One of the highlights of my recent three month residency in Seoul was my meeting with poet Ko Un (above), considered one of Korea’s most famous and public poets. Having read many of his poems and autobiographical writings (and even written a poem for him) I was keen to make a connection with him and to further my understanding of Korean poetry and history.
I couldn’t have hoped for a better outcome.
We met on a windy autumn morning at a subway station close by Seoul National University, from whence we were whisked to the campus grounds courtesy of one of Ko Un’s graduate students. The meeting was facilitated by Professor An Sonjae of Sogang University, who had been my supervisor during my time as a teacher there in 2005.
An Sonjae (known in English as Brother Anthony) is a translator and academic a lot about modern Korea, having lived there for almost thirty years. I had in fact interviewed him several weeks earlier – you can read the transcript of that meeting on the Cordite site.
Our meeting/interview with Ko Un lasted for just over an hour, during which time I had the chance to ask him many questions about his life, his poetics and his personal philosophy. One quote that sticks out from the interview is the following, on the subject of the ‘Zero’:
The following article by Rio-born poet and writer extraordinaire Patricia Bárbara first appeared in Portuguese in the Brazilian contemporary arts weblog Supergiba. Patricia very kindly translated the text into English for me, and so without further ado …
The first trip, in 2005, brought the impact of such a different and reserved culture, with all its obstacles and wonders. And we cannot even say that’s a shock between occident and the orient because David is Australian. And exactly because of this he combines two interesting information affected in its origin at the same time English and eastern.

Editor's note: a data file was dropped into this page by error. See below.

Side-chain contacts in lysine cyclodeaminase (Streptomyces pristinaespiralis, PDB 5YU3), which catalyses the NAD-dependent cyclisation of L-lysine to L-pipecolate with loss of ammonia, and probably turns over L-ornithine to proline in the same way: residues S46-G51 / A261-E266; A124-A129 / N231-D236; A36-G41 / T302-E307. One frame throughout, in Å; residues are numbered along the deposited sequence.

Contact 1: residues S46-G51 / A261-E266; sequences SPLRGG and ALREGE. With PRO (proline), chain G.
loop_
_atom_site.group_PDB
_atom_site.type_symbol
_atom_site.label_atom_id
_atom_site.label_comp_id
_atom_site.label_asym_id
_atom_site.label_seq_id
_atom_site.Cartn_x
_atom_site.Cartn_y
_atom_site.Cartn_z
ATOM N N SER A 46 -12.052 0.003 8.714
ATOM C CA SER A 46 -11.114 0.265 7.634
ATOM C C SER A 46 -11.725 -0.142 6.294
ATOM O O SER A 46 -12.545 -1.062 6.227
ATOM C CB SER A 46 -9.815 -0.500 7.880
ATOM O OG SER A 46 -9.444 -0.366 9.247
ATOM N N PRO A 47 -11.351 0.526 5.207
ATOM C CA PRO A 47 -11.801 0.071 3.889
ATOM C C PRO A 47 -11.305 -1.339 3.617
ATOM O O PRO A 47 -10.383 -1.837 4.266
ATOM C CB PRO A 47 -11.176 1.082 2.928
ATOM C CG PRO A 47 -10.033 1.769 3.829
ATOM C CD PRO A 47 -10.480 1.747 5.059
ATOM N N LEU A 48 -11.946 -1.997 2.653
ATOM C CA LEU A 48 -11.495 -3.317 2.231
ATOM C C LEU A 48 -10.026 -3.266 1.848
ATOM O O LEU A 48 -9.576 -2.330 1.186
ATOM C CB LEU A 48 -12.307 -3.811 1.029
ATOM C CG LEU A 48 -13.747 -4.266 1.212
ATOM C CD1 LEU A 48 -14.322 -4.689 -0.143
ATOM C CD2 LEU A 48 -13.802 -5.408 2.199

A talented writer, he is both free of severity and sophisticated. Originally a poet, David believes to be a regular third millennium person, using his words, his thoughts and feelings as a way to insert himself into the contemporary context.
“There was a time”, he says, when writers had the mission of heralding the meaning of life; they had to come up with a conclusion and spread the word to everybody. Clearly that’s not what we live nowadays”. Sometime after, when talking about his book We Will Disappear, David contradicts himself – and he is the first one to notice, immediately – when he says that in the book maybe the most important are the poems about life and death, trying to bring meaning to things that make no sense. However, this so called contradiction is an imperative part of David’s talent and production. Born in 72, he was a teenager over the 80’s, and he brings with him all the doubts, the quest, the philosophical clashes that belong to the decade.
The poet Jill Jones said: “All along Prater pitches a dark destabilising line then subverts it with an explosion of pure lyric joy. Formally inventive whilst also dropping beats of pop media jargon and all the transitory idioms we live in, this is a new language for all tomorrow’s aching parties.”
David came to Korea once again for the exercise of difference. Decided to write a novel, to fly along, he remember a place different and complicated, where it would be demanding to write something different even if complicated, using the environment happenings as inspiration.
Five days ago David Prater returned to Amsterdam, where he lives. He left carrying with him the first draft of Steam, a novel. He left behind so many memories and a friendship solidly built. And when I asked what he thinks about how visual arts use the words in their work, he said: “look at this”.